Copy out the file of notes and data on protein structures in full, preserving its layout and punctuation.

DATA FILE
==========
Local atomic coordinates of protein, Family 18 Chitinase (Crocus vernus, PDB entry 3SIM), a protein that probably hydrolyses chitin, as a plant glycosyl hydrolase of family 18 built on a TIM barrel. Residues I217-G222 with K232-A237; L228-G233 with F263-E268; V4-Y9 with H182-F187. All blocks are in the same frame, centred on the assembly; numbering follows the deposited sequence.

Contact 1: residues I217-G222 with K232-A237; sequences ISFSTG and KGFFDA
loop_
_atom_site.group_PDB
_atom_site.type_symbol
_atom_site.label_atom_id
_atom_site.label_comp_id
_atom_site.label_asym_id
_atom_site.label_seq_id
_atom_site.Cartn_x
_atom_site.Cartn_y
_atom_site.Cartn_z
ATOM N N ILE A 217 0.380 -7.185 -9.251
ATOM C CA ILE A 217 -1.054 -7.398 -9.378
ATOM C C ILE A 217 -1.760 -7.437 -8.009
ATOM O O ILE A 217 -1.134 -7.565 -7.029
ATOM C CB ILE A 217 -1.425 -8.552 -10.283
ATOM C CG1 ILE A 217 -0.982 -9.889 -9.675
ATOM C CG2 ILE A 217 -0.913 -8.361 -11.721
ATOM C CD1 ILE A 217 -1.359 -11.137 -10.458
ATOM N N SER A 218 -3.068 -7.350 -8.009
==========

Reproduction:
Local atomic coordinates of protein, Family 18 Chitinase (Crocus vernus, PDB entry 3SIM), a protein that probably hydrolyses chitin, as a plant glycosyl hydrolase of family 18 built on a TIM barrel. Residues I217-G222 with K232-A237; L228-G233 with F263-E268; V4-Y9 with H182-F187. All blocks are in the same frame, centred on the assembly; numbering follows the deposited sequence.

Contact 1: residues I217-G222 with K232-A237; sequences ISFSTG and KGFFDA
loop_
_atom_site.group_PDB
_atom_site.type_symbol
_atom_site.label_atom_id
_atom_site.label_comp_id
_atom_site.label_asym_id
_atom_site.label_seq_id
_atom_site.Cartn_x
_atom_site.Cartn_y
_atom_site.Cartn_z
ATOM N N ILE A 217 0.380 -7.185 -9.251
ATOM C CA ILE A 217 -1.054 -7.398 -9.378
ATOM C C ILE A 217 -1.760 -7.437 -8.009
ATOM O O ILE A 217 -1.134 -7.565 -7.029
ATOM C CB ILE A 217 -1.425 -8.552 -10.283
ATOM C CG1 ILE A 217 -0.982 -9.889 -9.675
ATOM C CG2 ILE A 217 -0.913 -8.361 -11.721
ATOM C CD1 ILE A 217 -1.359 -11.137 -10.458
ATOM N N SER A 218 -3.068 -7.350 -8.009